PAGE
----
Changing Your Landscape Photography Settings for Amazing Sharpness
Landscape photos are by far some of the most awe-inspiring images we can capture. From beautiful mountain ranges, ocean waves, forests, plains, sometimes even a few outside our front door. But what our eyes see always leave us a little disappointed once we get the RAW image on the screen. So many things come into play in a landscape. It is hard to know exactly what your landscape photography settings should be to mimic the beauty you are seeing. Nothing can affect this more than your aperture. We are going to look at the different aperture ranges and when to use them to get the best results in your landscapes.
Landscape Photography Settings: What can affect your Landscape images
Obviously, there are countless variables that directly affect the outcome of your landscapes, but they typically can be broken down into two categories: environmental and technical/gear.
Just to simplify these, environmental would be the time of day, weather, landscape type, wind, sun glare, etc. These are things you really cannot change unless you just change the day or time to photograph. But the technical side, we have full control. This is the type of lens you are using, camera, filters, tripod, and settings. Like, if you are taking pictures without a tripod or image stabilization, your shutter really shouldn’t be below 1/120 sec. If it’s bright outside, you should utilize your lowest ISO (e.g., 100) if possible. And that is not to mention your lens. Every lens is different, and before going out on a landscape shoot, you should know where your lens best performs.
That means taking test shots at different apertures to find where you lens is the sharpest, seeing where diffraction (blurring as you stop down) starts setting in. Once you know that, you are ready for the next part, but I will give you the general range of lens and some recommendations to make sure you are getting the effect you intended. Beyond landscape photography settings, I’ll even throw in some of the gear I use at the end in case you are interested.
Aperture: Landscapes Photography Settings
Aperture f/4 and below
Note: All recommendations for aperture are for true aperture (full frame cameras). Remember that this changes for APS-C and 4/3s sensors. An equivalent Canon APS-C aperture of f/4 would be around f/2.8 (actually slightly wider). To learn more about the differences check out our article about camera bodies and sensors.
If your landscape aperture is around f/4.0 or below, you are obviously interested in some creamy bokeh over tack sharp images. And that is okay, especially with real intimate landscapes or wildlife. If you know your focal point and you want to ensure they are at the center of attention, this is a great range to get them sharp and blur their surroundings. However, if you are wanting to capture a sweeping mountain-scape, this is obviously not the aperture range for you.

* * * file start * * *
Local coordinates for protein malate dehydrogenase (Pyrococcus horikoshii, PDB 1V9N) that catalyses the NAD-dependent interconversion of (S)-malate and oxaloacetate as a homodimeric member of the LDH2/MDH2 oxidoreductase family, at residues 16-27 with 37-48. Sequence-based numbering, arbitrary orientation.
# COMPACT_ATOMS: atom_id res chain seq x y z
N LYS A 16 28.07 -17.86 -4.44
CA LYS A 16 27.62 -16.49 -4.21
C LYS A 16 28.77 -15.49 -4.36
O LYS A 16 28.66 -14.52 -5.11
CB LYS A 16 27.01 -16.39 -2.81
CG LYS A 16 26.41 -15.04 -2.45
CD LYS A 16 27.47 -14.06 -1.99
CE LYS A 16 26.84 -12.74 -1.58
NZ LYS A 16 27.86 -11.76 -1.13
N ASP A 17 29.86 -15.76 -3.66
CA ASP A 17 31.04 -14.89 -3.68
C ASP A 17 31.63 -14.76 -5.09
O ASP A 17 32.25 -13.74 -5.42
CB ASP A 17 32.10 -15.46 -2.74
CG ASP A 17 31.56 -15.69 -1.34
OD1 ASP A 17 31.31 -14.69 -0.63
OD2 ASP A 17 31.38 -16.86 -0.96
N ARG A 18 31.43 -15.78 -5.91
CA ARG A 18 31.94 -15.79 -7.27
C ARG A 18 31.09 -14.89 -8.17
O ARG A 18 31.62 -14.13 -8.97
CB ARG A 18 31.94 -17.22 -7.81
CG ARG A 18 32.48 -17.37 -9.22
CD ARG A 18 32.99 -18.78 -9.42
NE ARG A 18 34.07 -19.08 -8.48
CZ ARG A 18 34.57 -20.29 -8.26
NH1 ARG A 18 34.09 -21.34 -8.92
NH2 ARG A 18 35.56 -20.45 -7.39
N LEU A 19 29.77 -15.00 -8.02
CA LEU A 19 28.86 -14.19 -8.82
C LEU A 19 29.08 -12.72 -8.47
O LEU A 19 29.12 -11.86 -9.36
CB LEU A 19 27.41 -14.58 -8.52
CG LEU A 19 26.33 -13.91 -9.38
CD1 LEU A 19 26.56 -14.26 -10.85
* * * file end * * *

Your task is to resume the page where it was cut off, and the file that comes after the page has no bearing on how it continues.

Another reason to drop below f/4? Astrophotography. Capturing the stars requires a wide-open aperture to let in more light without having to increase the shutter speed too much. I mean, at the end of the day, the earth is moving. Unless you want star streamers, you must lay off the shutter a bit.
Lastly, if you are in low light, but there is some movement in your image that you do not want blurred, your only choice is going to be widening the landscape aperture. Even if you lose sharpness, it’s a lot better than unintentional blurring, right?
The sweet spot, the bread-and-butter aperture range of the landscape photographer. This is where most camera lenses will perform at their best to ensure crisp, clean images; or at least as good as your lens and camera body can produce. This is the spot where you are leaving bokeh behind but not so far that diffraction begins to set in. The trick here is finding the appropriate ISO, find where you want the viewer’s eyes, focus on that point, set your shutter speed for proper exposure, and snap the picture. Practice and know how each of your lenses perform in this range and where you can set up to get the sharpest images every time.
Me personally, I find that almost all my Canon and Tokina lens perform best right at f/8 and my one Sigma lens does fantastic at f/11. Therefore, when I go out, I already have an idea of what my landscape photography settings are going to be and am preset as soon as I get to my spot. Many times, with good lighting I may not even take a tripod. I just grab a monopod to save my arms and off I go. But obviously, if I am going to be around moving water, I always take the tripod just in case I want a few long exposures.
Aperture f/16 and above
From every early class, we are told that the narrower your aperture, the less light enters the lens, but it leads to sharper landscapes. Well, that might be true if diffraction didn’t happen; but the truth is, it does. Once you get to f/16, diffraction really comes into play and as you are reaching into the f/22 range, you are losing significant sharpness. With diffraction, the aperture is so small that light is spread out because it is passing through such a narrow hole. This starts directly effecting your clarity. With this, you may end up with a sharp foreground or distance with quality loss in between. But don’t think you can’t go this narrow, there are some great reasons to stop down.